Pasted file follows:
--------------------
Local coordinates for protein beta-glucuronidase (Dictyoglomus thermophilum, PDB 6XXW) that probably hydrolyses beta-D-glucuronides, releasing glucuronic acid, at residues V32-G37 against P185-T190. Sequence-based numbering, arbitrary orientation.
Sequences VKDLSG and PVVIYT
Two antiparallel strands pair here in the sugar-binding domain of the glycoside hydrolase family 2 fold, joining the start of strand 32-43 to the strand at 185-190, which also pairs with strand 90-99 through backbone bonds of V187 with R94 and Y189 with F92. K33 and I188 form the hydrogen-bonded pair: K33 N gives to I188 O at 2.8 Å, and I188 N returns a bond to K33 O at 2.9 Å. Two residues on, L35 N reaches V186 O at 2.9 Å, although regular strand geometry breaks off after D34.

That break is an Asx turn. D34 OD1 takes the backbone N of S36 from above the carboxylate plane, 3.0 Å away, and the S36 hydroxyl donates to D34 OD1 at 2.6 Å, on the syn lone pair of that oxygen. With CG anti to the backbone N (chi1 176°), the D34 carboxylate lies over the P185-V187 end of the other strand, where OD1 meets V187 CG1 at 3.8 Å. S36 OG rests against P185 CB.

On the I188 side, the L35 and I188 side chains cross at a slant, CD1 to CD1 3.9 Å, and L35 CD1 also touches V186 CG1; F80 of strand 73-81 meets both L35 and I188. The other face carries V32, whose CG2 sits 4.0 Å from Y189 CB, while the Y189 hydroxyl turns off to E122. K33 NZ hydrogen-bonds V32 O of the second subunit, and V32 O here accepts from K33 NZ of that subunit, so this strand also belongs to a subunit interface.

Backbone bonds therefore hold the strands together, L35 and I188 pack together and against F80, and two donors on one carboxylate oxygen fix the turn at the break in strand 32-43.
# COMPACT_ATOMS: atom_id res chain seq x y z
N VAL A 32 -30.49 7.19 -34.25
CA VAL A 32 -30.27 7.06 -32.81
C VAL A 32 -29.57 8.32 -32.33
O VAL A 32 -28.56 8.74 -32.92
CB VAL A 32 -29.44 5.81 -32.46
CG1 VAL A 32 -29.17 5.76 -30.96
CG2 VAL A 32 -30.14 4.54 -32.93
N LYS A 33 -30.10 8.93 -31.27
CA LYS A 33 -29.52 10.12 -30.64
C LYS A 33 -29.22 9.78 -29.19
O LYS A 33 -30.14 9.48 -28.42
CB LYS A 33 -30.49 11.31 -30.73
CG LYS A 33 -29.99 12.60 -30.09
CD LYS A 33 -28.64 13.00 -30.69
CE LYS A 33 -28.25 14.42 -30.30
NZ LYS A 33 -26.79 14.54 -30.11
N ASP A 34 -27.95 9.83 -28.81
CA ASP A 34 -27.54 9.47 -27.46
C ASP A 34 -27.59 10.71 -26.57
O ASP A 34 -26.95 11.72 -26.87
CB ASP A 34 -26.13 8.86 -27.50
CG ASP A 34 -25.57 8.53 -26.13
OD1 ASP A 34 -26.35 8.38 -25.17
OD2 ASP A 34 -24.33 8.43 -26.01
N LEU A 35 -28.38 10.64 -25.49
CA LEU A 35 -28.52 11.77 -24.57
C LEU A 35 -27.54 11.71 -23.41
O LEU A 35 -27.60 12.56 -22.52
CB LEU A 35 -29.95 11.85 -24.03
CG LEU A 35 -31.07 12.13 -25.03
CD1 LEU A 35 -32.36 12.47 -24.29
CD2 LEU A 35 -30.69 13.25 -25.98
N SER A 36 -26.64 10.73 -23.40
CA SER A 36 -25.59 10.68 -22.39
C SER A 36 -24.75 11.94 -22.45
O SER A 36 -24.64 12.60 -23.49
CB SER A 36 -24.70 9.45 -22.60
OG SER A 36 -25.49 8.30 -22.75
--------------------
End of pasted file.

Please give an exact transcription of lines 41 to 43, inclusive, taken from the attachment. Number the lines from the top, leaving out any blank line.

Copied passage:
CA SER A 36 -25.59 10.68 -22.39
C SER A 36 -24.75 11.94 -22.45
O SER A 36 -24.64 12.60 -23.49